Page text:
Most Jewish lobbyists in Washington expect the 106th Congress to be even more unproductive than its predecessor — which may not be a bad thing if reports that House Republicans plan to resurrect last year’s defeated school prayer amendment are accurate.
This week, Judiciary Committee sources indicated that the Istook Amendment — named after Rep. Ernest Jim Istook (R-Okla.), one of the Christian right’s leading lights in Congress — will be high on their agenda in the upcoming session.
Last year the amendment won a majority in the House, but not the two-thirds needed for a constitutional amendment.
Jewish activists here had hoped that defeat, along with indications the new Republican leadership wants to emphasize pocketbook issues such as taxes and Social Security reform over the social agenda promoted by groups such as the Christian Coalition, meant that the amendment would not reappear in the 106th Congress.
But this week there were clear signs that Istook is cranking up the machinery for another try — and that leading Republicans will support him.
“We’re very concerned about the prospects for this coming up again,” said David Harris, Washington director for the American Jewish Congress. “Since there are a number of new members, this means we will have to begin a new education campaign as soon as the committee begins working.”
The narrower Republican majority, he said, could mean Jewish groups — almost all of which oppose the Istook amendment — will have an easier time of it, although he warned that a renewed amendment drive could also spawn easier-to-pass school prayer legislation.
Rising Concern About Russian Anti-Semitism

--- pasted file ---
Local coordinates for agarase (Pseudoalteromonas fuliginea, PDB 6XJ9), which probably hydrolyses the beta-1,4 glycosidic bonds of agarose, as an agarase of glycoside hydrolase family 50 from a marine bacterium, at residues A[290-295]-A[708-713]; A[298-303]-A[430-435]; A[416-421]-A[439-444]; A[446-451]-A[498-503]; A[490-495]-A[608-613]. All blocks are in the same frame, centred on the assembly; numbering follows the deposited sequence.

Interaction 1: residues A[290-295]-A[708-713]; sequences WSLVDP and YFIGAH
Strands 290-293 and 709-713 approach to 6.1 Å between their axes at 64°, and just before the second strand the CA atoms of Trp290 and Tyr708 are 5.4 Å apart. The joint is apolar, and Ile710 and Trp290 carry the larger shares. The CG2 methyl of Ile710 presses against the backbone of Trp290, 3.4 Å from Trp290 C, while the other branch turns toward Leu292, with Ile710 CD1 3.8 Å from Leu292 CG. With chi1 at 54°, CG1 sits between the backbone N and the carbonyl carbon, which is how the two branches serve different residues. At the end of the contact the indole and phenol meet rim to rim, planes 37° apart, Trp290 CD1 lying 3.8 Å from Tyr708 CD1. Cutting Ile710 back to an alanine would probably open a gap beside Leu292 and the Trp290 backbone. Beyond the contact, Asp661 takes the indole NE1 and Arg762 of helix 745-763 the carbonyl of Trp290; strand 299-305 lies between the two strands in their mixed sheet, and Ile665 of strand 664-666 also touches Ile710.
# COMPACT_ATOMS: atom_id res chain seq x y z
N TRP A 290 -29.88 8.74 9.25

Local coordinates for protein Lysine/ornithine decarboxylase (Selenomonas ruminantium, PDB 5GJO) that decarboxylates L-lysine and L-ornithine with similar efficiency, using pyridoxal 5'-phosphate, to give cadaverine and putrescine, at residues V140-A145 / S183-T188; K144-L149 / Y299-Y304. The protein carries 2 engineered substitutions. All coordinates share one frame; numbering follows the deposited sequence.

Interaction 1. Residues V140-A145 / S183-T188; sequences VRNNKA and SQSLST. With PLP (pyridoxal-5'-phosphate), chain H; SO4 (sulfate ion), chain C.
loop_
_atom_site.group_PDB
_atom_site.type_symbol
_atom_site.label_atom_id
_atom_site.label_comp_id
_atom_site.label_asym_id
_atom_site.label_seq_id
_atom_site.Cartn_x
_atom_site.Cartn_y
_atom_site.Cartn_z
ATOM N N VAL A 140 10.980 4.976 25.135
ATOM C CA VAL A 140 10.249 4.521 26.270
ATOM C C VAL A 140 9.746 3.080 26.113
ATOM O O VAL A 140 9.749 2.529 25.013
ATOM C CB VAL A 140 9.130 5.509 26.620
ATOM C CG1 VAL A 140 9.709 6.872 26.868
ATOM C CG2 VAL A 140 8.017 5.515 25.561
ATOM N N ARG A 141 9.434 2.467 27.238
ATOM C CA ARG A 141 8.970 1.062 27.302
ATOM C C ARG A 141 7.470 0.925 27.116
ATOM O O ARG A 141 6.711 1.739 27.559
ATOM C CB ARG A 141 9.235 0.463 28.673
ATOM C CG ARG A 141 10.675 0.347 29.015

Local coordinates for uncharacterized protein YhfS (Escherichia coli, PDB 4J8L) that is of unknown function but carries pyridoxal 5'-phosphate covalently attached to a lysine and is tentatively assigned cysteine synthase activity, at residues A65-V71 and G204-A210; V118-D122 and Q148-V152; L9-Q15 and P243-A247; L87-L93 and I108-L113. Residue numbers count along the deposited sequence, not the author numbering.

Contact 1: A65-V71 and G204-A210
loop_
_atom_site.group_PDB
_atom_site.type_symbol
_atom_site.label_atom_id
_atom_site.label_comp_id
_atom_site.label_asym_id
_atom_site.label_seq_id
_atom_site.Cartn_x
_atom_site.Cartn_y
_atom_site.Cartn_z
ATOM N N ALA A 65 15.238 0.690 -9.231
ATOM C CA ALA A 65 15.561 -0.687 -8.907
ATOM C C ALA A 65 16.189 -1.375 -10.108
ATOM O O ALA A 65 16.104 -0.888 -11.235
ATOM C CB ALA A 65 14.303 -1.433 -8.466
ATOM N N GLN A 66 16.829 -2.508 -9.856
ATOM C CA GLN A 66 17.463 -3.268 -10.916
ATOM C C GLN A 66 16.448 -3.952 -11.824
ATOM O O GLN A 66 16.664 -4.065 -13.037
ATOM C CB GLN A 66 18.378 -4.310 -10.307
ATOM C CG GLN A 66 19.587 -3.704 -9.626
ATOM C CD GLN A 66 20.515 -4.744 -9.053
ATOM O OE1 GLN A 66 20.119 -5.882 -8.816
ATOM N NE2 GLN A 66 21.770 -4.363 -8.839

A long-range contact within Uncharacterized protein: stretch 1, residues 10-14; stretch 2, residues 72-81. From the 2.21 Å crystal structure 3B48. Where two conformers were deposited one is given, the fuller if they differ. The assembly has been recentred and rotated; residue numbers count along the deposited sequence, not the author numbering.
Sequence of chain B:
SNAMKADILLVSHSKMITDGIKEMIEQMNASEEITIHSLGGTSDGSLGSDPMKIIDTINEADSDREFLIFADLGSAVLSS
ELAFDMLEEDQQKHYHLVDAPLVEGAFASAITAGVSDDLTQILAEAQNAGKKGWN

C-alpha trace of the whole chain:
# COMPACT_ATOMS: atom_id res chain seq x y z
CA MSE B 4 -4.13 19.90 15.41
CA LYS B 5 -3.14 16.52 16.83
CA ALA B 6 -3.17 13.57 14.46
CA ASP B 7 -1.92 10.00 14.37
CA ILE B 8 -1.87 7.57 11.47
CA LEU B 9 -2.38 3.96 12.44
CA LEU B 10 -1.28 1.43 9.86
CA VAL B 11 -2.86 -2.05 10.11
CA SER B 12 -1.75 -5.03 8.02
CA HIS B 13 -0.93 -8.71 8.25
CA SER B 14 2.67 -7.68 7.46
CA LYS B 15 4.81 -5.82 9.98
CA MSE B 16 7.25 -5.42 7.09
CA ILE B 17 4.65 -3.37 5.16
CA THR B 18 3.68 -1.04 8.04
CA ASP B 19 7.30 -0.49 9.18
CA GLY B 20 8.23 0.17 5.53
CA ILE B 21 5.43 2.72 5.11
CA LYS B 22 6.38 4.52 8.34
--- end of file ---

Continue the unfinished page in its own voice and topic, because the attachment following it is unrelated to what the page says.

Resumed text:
The worsening situation in Russia, where leading communists have resurrected age-old anti-Semitic conspiracy theories in their battle against President Boris Yeltsin, has prompted new action from Jewish groups concerned about the fate of that country’s large Jewish population.
This week the National Conference on Soviet Jewry (NCSJ) inaugurated a letter writing campaign here and in Russia aimed squarely at Communist Party leader Gennady Zyuganov, whose anti-Semitic tirades in recent months have frightened the Jewish community there.
“The hope is to isolate Zyuganov and his party in Russia, and to alert policymakers here,” said NCSJ’s director, Mark Levin. “We are hoping to show that there is no place in a civilized society for political leaders who espouse the views he does. He’s bringing back language that hasn’t been heard in official circles since before the breakup of the Soviet Union.”
Worried Russian Jews, he said, “have become increasingly assertive. Now we’re seeing some who have gained political influence trying to use that for the benefit of the community.”
Despite recent incidents of vandalism, he said, most Russian Jews are not in any immediate danger.
“The real danger is more long term. It’s what Zyuganov is doing to legitimize these anti-Semitic views in today’s world, for political purposes.”
The Clinton administration, he said, is working closely with Jewish groups. Secretary of State Madeleine Albright has promised that the issue of official anti-Semitism in Russia will be high on her agenda when she travels to Moscow later in the month.
The Helsinki Commission will also hold hearings on Capitol Hill on the rising tide of bigotry in Russia later this month.
Wellstone Opts Out
The only Jew in the 2000 presidential race — the longest of long shots, most political observers agreed — has pulled out.
Sen. Paul Wellstone (D-Minn.), one of the few unrepentant liberals on Capitol Hill, has given up his quixotic White House bid after testing the waters in key primary states and starting the daunting process of campaign fund raising.
Wellstone cited chronic back problems, which he said would make it impossible to withstand the ordeal of an all-out assault on the presidency.
Political observers say another factor in Wellstone’s decision was the fact that his efforts in Iowa and New Hampshire were not making much of a dent in the polls, which continue to show Vice-President Al Gore as a strong frontrunner, trailed by former senator and NBA Hall of Famer Bill Bradley. Bradley filed a statement of candidacy with the Federal Election Commission on Tuesday.
Wellstone supporters concede privately that he had little chance of winning the nomination, but that his presence in the race and his low-key style of campaigning could bolster the sagging liberal wing of the party.